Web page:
I have done the calculations on the RCF L18 P300, L18 P200N and the L18
851 KN here are the results.
Drivers have what is called a mid band thermal limit, which is how loud
the driver will go before the coil will burn up. This figure only
applies down to the point where the upper xmax limit starts to impede
the displacement. So, the RCF L18 P 200 will produce a maximum of 132.7
dB before it's coil will burn up. The L18 P 300 will produce 132 dB and
the L18 851 KN will produce 135 db, but remember that these are only
maximum SPL figures for frequencies above those which start to impede
the output at low frequencies. So it looks like the 851 KN is a bit
louder than the other two and in the mid band it is, but note it will
also take a lot more power to achieve this 2.3 dB gain over the P 200.
The next thing to look at is where the xmax displacement limit starts.
With the 851 KN it is 135 Hz, so the driver will start to get quieter
below this frequency due to it's limited xmax (excursion). The P 200 has
a figure of 75 Hz which is better but still well in the bass band. The P
300 is not effected by it's xmax until 31 Hz, which is amazing and
really what you want in a driver for sub use. I can demonstrate this
more clearly by giving you the maximum output in dB for each driver at
50 Hz. The P 300 will still produce 132 dB, the same as it's mid band
thermal limit, as it is unaffected by xmax at 50 Hz. The P 200 will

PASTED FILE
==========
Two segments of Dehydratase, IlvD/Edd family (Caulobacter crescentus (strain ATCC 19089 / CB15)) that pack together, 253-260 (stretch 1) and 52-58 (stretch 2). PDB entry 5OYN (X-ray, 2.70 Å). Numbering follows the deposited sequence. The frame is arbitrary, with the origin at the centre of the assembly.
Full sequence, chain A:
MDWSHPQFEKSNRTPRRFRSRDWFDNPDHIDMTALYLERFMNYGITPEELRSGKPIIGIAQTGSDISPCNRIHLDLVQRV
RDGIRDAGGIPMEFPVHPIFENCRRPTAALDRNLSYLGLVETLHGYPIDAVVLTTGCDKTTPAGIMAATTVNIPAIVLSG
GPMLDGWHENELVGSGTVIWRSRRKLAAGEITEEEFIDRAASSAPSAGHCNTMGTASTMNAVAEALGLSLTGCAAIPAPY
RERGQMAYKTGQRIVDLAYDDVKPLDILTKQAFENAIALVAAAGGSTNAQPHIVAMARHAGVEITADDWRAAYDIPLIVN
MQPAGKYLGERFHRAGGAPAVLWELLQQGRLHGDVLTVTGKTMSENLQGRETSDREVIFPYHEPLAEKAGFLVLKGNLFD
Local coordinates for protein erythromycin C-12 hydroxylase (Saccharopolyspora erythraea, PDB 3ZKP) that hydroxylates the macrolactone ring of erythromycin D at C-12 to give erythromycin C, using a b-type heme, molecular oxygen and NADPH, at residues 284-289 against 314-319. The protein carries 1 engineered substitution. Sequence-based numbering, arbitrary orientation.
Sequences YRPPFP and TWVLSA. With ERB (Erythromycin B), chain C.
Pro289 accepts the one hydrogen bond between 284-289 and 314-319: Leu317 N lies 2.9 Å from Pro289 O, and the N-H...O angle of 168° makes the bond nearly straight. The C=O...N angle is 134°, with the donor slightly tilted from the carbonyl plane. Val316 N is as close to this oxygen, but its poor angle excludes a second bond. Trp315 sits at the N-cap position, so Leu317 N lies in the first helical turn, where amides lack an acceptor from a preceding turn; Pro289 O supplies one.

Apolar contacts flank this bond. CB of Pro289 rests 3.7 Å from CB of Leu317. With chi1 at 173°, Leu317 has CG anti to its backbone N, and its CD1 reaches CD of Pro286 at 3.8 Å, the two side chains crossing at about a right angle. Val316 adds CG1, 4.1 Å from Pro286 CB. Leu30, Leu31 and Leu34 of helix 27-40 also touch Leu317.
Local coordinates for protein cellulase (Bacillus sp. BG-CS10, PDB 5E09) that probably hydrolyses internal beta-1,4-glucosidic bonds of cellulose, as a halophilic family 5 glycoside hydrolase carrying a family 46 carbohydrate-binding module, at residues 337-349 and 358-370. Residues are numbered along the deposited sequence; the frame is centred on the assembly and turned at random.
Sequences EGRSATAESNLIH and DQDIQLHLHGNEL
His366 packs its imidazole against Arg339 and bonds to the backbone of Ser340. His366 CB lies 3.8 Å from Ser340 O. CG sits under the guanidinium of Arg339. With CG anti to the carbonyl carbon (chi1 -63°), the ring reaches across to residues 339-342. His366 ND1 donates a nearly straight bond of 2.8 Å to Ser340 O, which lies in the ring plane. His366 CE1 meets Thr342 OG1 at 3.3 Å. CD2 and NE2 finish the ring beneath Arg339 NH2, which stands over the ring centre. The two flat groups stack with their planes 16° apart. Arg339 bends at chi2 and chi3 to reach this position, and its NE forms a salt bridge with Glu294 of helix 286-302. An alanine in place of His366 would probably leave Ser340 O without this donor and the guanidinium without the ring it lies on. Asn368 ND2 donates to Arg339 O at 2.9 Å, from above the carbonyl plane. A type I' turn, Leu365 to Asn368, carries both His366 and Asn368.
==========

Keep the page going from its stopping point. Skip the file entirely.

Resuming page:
produce 128 .3 dB at 50 Hz, and the 851 KN will only produce 122.7 dB at
50 Hz because of it's very small xmax of 4.5 mm. The 851 KN fiqure of
122.7 dB at 50 Hz is very poor, 10 dB less than the P 300.
The last thing I ran by was the maximum displacement, or Vd of each
driver. Vd is how much air a driver can move. This is limited by it's
Sd, which is it's surface area, and it's xmax, or excursion. So the
bigger the surface and the further the driver can move in and out the
higher the Vd and the more air it can move. The 851 KN can move 468 cc
of air, the P 200 can move almost double this at 880 cc and the P 300
can move 1,356 cc of air. So the P 300 can move 2.8 times the amount of
air that the 851 KN can. That is a very big diffrence.
The P 300 also has parameters that are better suited to reflex loading
as well compared to the 851 KN. It has a lower Fs (resonance) and
highish Qts, both these make for a good sound in a reflex box. I have
also used the P 300 in quite a lot of my commercial designs for other
companies and have never had one stop working on me, a very positive
thing as I'm not known for driving speakers with small amounts of power.
Are you starting to see a pattern emerging here. The P 300 is clearly
the better driver for use as a sub driver. It is unaffected by it's
excursion until 31 Hz, so will produce very loud volumes down to and a
bit below this frequency. The 851 KN is 10 dB down at 50 Hz compared
with the P 300 and can move a third less air at low frequencies. The P
200 sits somewhere in between the P 300 and 851 KN, but a bit nearer the
P 300, helped my its quite large xmax figure.
So it's the P 300 in every way. If you were only going to use a driver
down to 150 Hz and had lots of power to hand then I would say go for the
851 KN because it would be 2.3 dB louder. But seeing as this is for bass/sub
use and will probably be crossed over lower than 150 Hz the P 300 cannot
One more thing would have been useful to know to draw a complete picture
of each drivers performance and that is its power compression value. Or
how much sensitivity the driver will lose due to heating effects when
driven with it's full rated input. Most manufactures will not give these
figures because they are awful, some companies like Precision Devices
will because the values are so small. But power compression is not
really the issue here, when a driver will move 3 times as much air at 10
dB higher an SPL at low frequencies it's the last thing that should
decide which driver to go for.